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The History Behind Fire Prevention Week
Friday, October 4, 2019

The History Behind Fire Prevention Week
 
Fire Prevention Week was established to commemorate the Great Chicago Fire, the tragic 1871 conflagration that killed more than 250 people, left 100,000 homeless, destroyed more than 17,400 structures and burned more than 2,000 acres. The fire began on October 8, but continued into and did most of its damage on October 9, 1871.
 
According to popular legend, the fire broke out after a cow - belonging to Mrs. Catherine O'Leary - kicked over a lamp, setting first the barn, then the whole city on fire. Chances are you've heard some version of this story yourself; people have been blaming the Great Chicago Fire on the cow and Mrs. O'Leary, for more than 130 years. But recent research by Chicago historian Robert Cromie has helped to debunk this version of events.
 
Like any good story, the 'case of the cow' has some truth to it. The great fire almost certainly started near the barn where Mrs. O'Leary kept her five milking cows. But there is no proof that O'Leary was in the barn when the fire broke out - or that a jumpy cow sparked the blaze. Mrs. O'Leary herself swore that she'd been in bed early that night, and that the cows were also tucked in for the evening.
 
Over the years, journalists and historians have offered plenty of theories. Some blamed the blaze on a couple of neighborhood boys who were near the barn sneaking cigarettes. Others believed that a neighbor of the O'Leary's may have started the fire. Some people have speculated that a fiery meteorite may have fallen to earth on October 8, starting several fires that day - in Michigan and Wisconsin, as well as in Chicago.
 
Those who survived the Chicago fire never forgot what they'd been through; the blaze produced countless tales of bravery and heroism. But the fires also changed the way that firefighters and public officials thought about fire safety. On the 40th anniversary of the Great Chicago Fire, the Fire Marshals Association of North America (today known as the International Fire Marshals Association), decided that the anniversary of the Great Chicago Fire should henceforth be observed not with festivities, but in a way that would keep the public informed about the importance of fire prevention. The commemoration grew incrementally official over the years.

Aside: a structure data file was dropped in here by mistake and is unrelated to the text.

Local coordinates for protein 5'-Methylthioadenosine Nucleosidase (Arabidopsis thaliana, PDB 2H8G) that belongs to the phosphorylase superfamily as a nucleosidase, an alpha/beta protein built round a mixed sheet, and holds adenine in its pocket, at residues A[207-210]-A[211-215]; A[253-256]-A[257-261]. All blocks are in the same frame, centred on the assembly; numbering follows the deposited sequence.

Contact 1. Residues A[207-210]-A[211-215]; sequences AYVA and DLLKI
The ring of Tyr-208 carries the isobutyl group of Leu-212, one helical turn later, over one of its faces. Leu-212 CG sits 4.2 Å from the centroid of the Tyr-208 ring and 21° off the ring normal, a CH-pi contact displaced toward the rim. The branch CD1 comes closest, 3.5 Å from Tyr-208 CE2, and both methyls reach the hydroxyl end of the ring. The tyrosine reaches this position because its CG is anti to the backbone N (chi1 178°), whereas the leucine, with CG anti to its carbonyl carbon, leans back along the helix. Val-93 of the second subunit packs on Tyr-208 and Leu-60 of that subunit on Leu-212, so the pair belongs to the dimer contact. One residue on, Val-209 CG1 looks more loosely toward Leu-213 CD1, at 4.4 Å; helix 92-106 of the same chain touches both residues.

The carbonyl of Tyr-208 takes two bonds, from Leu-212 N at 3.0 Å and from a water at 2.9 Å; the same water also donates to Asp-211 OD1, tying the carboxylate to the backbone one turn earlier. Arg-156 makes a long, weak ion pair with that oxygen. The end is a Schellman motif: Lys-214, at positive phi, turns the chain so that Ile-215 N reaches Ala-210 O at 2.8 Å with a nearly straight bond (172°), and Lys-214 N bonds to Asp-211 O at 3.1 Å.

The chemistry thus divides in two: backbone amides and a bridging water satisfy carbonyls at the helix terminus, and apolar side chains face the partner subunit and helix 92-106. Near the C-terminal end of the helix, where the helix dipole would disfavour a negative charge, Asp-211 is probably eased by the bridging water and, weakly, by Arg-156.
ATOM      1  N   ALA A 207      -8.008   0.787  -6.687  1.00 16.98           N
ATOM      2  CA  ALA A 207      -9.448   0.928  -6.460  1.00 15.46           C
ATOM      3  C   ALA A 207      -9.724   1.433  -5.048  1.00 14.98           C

What is often forgotten is that at the same time the Chicago fire was taking place, and even more deadly fire in the northeastern corner of Wisconsin was also occurring. The Peshtigo fire burned approximately 1,200,000 acres and to this day is the deadliest wildfire in American history claiming over 1,200 lives. The Peshtigo fire usually receives little recognition outside the region because the Chicago fire captured all the headlines. The Peshtigo fire is believed to have been caused by railway workers clearing land for tracks and the estimated cost of the fire was approximately $169 million, or approximately the same as the Chicago fire.
 
In 1920, President Woodrow Wilson issued the first National Fire Prevention Day proclamation, and since 1922, Fire Prevention Week has been observed on the Sunday through Saturday period in which October 9 falls. According to the National Archives and Records Administration's Library Information Center, Fire Prevention Week is the longest running public health and safety observance on record. The President of the United States has signed a proclamation proclaiming a national observance during that week every year since 1925 when President Calvin Coolidge proclaimed Fire Prevention Week a national observance.
 
This year’s fire prevention theme is “Not all heroes wear capes. Plan and practice your escape.” The Salisbury Fire Department urges you to check you smoke alarms monthly, maintain good housekeeping principles, do not overload electrical outlets, develop and practice escape plans that encompass two ways out of every room in your home (at least twice per year), and teach children and the elderly methods of self-escape in the event no one is able to get to them in the event of a fire.
 
For more information visit: https://www.nfpa.org/Public-Education/Staying-safe/Preparedness/Fire-Prevention-Week/About or https://www.weather.gov/grb/peshtigofire

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